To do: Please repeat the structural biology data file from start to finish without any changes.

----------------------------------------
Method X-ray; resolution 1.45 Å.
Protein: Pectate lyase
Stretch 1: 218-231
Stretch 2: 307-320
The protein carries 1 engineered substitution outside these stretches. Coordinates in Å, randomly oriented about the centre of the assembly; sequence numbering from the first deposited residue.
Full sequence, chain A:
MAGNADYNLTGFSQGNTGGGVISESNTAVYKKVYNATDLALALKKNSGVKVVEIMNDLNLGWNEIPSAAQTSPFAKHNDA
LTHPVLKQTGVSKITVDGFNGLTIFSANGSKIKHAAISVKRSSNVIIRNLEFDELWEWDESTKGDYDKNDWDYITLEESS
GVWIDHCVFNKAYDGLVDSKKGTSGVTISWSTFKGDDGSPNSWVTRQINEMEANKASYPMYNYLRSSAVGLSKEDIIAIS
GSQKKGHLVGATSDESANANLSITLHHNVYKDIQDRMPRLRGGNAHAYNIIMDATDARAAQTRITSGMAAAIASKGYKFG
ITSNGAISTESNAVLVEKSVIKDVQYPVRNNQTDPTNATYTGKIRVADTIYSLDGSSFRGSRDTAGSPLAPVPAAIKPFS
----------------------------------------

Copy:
Method X-ray; resolution 1.45 Å.
Protein: Pectate lyase
Stretch 1: 218-231
Stretch 2: 307-320
The protein carries 1 engineered substitution outside these stretches. Coordinates in Å, randomly oriented about the centre of the assembly; sequence numbering from the first deposited residue.
Full sequence, chain A:
MAGNADYNLTGFSQGNTGGGVISESNTAVYKKVYNATDLALALKKNSGVKVVEIMNDLNLGWNEIPSAAQTSPFAKHNDA
LTHPVLKQTGVSKITVDGFNGLTIFSANGSKIKHAAISVKRSSNVIIRNLEFDELWEWDESTKGDYDKNDWDYITLEESS
GVWIDHCVFNKAYDGLVDSKKGTSGVTISWSTFKGDDGSPNSWVTRQINEMEANKASYPMYNYLRSSAVGLSKEDIIAIS
GSQKKGHLVGATSDESANANLSITLHHNVYKDIQDRMPRLRGGNAHAYNIIMDATDARAAQTRITSGMAAAIASKGYKFG
ITSNGAISTESNAVLVEKSVIKDVQYPVRNNQTDPTNATYTGKIRVADTIYSLDGSSFRGSRDTAGSPLAPVPAAIKPFS